Validation

Matrix Effects

A post-column infusion experiment was carried out using the established method to investigate for matrix effects. The serum samples (See Online Resource 1) show large areas of ion suppression and enhancement, this is due to the matrix components that exit the column during the high organic wash stage of the gradient (9–13 min). By having a high aqueous mobile phase composition at the beginning of the gradient, the dopamine peak was separated from the area of ion suppression at 2 min but signal response of dopamine was still compromised by an ion suppression effect of ~20 % (Online resource 1b). Serotonin was affected to a lesser degree by ion suppression of ~5 %.

A dilution study was carried out on the serum sample to investigate the extent of ion suppression on the signal response of serotonin; a similar study was described by Villagrasa et al. [38]. Online resource 2 shows the effect of dilution on the signal response. On dilution, the response of the sample should match the theoretical response, but a slight increase was observed. This illustrates the impact of ion suppression on the serotonin signal response: as the matrix is diluted the components responsible for ion suppression are also diluted and, therefore, contribute less to signal suppression, resulting in a higher sample response. Although this proves that serotonin is affected by ion suppression the extent of ion suppression in this dilution study is relatively low at 5–8 %.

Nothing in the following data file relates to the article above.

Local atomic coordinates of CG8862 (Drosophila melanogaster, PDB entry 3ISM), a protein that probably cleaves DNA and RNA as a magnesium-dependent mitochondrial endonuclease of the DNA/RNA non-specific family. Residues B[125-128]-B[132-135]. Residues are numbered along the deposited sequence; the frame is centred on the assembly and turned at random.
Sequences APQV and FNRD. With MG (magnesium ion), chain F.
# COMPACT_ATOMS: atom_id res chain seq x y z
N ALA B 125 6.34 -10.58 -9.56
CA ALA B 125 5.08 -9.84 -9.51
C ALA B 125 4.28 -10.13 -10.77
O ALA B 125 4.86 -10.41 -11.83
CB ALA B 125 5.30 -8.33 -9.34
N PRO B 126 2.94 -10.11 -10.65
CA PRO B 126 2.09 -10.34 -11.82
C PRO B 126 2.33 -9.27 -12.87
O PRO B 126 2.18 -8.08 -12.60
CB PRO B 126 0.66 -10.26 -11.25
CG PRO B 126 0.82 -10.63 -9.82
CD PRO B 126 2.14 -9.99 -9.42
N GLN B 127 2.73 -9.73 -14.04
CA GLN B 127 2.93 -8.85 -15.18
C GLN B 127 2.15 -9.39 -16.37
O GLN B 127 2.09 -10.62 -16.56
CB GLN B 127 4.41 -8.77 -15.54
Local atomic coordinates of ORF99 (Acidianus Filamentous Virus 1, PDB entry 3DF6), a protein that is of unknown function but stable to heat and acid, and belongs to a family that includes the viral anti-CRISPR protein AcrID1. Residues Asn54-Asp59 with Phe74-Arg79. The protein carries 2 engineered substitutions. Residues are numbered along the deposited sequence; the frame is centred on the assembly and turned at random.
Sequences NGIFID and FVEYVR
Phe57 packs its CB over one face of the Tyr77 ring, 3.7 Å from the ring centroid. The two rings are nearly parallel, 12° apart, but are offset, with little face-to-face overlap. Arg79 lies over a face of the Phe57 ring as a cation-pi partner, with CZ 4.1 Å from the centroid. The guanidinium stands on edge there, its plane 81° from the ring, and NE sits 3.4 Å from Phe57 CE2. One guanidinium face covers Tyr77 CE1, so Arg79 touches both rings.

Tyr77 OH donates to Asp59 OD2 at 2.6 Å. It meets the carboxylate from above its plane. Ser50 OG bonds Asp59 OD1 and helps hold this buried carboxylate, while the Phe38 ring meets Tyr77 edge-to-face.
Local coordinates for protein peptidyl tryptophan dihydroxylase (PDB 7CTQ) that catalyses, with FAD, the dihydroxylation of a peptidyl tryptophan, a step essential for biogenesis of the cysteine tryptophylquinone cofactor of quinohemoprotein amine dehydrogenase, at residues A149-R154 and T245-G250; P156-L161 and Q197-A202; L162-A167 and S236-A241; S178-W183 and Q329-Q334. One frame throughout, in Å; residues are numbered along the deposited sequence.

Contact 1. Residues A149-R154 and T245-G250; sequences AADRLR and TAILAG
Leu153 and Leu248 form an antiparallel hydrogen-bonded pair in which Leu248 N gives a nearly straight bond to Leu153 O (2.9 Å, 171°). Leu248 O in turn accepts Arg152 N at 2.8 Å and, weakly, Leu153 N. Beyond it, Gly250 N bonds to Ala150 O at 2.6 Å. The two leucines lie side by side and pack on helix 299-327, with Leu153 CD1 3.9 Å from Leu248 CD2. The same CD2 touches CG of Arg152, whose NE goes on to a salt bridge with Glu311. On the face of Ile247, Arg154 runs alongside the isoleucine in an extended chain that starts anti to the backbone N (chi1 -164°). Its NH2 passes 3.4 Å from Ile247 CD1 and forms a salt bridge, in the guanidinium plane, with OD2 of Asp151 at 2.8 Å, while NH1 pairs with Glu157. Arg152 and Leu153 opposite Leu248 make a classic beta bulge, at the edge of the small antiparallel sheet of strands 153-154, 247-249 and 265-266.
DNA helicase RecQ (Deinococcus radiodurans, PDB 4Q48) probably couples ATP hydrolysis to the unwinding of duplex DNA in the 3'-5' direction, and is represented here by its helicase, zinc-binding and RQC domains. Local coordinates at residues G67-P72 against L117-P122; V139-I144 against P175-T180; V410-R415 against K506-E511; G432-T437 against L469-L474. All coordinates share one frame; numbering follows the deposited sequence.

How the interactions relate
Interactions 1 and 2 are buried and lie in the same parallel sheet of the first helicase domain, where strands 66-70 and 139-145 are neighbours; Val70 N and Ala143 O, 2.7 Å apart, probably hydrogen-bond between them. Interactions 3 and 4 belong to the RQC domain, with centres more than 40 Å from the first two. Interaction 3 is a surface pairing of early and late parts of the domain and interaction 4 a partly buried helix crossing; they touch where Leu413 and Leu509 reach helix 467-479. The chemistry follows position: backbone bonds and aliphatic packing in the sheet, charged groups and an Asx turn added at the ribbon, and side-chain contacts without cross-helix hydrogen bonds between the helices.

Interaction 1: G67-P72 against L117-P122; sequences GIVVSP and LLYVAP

Recovery experiments were also carried out, where known concentrations of standards were spiked into serum matrices post extraction. The results can be seen in Table 3. Although the serum samples are affected by ion suppression, serotonin and melatonin still provide excellent recoveries (93–98 %). Even though dopamine does not have a deuterated internal standard for this study, it gave excellent quantitation using matrix matched standards. At the concentration of 653 nmol L−1 dopamine gave recoveries of 102 %. However, dopamine gave reduced recovery (65 %) at the low concentration standard (131 nmol L−1) and future experimentation will work on improving the quantitation of dopamine in clinical samples through the application of deuterated standards.
Table 3

Percentage recovery for compounds in serum after HybridSPE-Precipitation cartridge clean-up

 

Spiked concentration (nmol L−1)

Measured concentration (nmol L−1)

Recovery %

% RSD (n = 5)

Serotonin

284

268.9

94.78

2.77

1,135

1,093.9

96.38

3.32

Dopamine

131

84.8

64.97

9.31

653

664.4

101.77

6.51

Melatonin

215

201.4

93.54

7.35

861